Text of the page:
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UN Syria envoy de Mistura to step down at end of November

The photo shows UN Special Envoy for Syria Staffan de Mistura answering questions at a press conference held after a Security Council meeting on October 17, 2018. (Photo by AFP)

The UN Special Envoy for Syria Staffan de Mistura has announced that he would resign at the end of November for "family" reasons.

"I've been always indicating to the secretary general my plans for personal reasons, which is not health, it's family, basically... I'm fine and I'm not even tired, because this has been giving me a lot of adrenaline, this type of mission," de Mistura said at a press conference on Wednesday after a UN Security Council's meeting on Syria.

Being appointed to the position in July 2014, the Italian-Swedish diplomat would be the third envoy after late UN Secretary General Kofi Annan and Algerian diplomat Lakhdar Brahimi to leave his job.

The UN-backed peace process in Syria, dubbed as Geneva talks, are the longest-running attempt at peacemaking in the Arab country by the mediators that have been convened eight times with no significant progress.

Asked whether he is leaving the job over frustration, de Mistura insisted that he is quitting for “purely personal reasons," adding, "I have always been an optimist."   

According to the UN diplomats, UN Envoy for Iraq Jan Kubic, former Algerian foreign minister Ramtane Lamamra, UN Middle East envoy Nickolay Mladenov and Norway's Ambassador to China Geir Pedersen are possible replacements for de Mistura.

Last-ditch effort

De Mistura further noted that he would do all his efforts to form a credible committee to draft a new constitution for the war-torn country.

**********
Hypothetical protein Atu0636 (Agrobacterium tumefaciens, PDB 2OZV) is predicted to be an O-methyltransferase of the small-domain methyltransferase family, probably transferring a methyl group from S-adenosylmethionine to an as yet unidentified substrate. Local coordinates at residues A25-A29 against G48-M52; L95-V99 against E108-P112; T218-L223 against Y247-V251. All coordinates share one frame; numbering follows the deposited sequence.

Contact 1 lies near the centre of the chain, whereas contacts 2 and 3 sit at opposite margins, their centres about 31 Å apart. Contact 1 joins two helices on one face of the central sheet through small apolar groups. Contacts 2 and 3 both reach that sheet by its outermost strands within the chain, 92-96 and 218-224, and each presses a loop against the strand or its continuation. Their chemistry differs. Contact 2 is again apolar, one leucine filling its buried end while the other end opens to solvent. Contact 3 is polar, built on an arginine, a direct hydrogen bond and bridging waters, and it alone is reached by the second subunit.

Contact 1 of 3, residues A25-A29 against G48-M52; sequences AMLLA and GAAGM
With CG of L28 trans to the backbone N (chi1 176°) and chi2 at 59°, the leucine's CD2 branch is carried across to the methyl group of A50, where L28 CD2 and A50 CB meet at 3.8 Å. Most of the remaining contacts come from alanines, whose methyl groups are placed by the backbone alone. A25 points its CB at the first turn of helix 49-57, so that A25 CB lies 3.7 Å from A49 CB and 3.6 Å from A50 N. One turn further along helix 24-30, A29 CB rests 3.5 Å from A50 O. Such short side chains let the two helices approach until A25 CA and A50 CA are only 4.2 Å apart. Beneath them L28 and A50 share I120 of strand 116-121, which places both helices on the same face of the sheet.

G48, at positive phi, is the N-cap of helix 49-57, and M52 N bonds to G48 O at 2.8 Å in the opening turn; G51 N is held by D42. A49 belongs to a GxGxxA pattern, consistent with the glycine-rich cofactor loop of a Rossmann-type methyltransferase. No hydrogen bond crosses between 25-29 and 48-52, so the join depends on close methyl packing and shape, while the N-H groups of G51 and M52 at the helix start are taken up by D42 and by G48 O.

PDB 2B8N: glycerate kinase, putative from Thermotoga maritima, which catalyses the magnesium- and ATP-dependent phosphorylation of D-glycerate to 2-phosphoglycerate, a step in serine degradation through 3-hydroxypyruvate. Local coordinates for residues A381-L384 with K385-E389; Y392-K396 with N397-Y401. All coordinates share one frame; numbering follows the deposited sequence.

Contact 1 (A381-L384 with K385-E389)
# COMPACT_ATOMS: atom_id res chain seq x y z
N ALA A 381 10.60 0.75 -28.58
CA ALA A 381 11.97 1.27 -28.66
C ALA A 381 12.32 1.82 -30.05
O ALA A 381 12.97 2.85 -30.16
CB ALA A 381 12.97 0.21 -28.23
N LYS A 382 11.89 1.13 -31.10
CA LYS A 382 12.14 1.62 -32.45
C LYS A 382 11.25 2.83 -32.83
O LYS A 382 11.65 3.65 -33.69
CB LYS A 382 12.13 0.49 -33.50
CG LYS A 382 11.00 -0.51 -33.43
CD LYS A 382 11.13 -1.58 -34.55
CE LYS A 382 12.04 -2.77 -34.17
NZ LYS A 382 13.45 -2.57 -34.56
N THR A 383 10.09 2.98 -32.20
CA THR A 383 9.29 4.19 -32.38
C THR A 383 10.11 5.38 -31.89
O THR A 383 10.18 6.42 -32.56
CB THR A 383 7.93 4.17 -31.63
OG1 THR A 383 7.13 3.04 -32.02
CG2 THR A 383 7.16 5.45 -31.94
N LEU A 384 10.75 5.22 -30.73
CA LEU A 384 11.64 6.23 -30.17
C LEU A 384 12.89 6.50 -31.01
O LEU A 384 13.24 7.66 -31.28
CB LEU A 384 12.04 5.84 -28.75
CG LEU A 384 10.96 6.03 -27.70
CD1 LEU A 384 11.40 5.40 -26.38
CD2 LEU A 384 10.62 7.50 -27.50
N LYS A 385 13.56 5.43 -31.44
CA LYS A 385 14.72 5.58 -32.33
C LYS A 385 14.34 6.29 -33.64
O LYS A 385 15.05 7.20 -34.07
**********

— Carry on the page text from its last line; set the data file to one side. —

He said there is an agreement on a 50-member government and opposition delegation, but the Syrian government has some objections, adding that he would visit Damascus next week to win the government's approval.

Meanwhile, Russian UN Ambassador Vassily Nebenzia announced during the Security Council's session that Moscow wanted the constitutional committee to be formed as soon as possible but that "setting artificial deadlines in this case would be counterproductive."

"In order for the process to be trustworthy, then there has to be the agreement of all parties and that takes time. So we need to be patient," Nebenzia said.

Syrian UN Ambassador Bashar Ja'afari also said that his government is committed to forming a constitutional panel. 

Formation of the committee was agreed at a Syrian peace conference in the Russian ski resort of Sochi in January. Participants stipulated that the constitutional committee should be made up of 150 people, with a third chosen by the government, a third by opposition groups and a third by the United Nations.

The UN Security Council mandated de Mistura to get a deal on the new constitution.

This comes as parallel efforts are underway by Iran, Russia and Turkey to find a political solution to the ongoing militancy in Syria. The three states serve as guarantors of the Astana process, a track of negotiations which have resulted in the return of a succession of militant bastions to the government fold and movement of civilians to safe zones.

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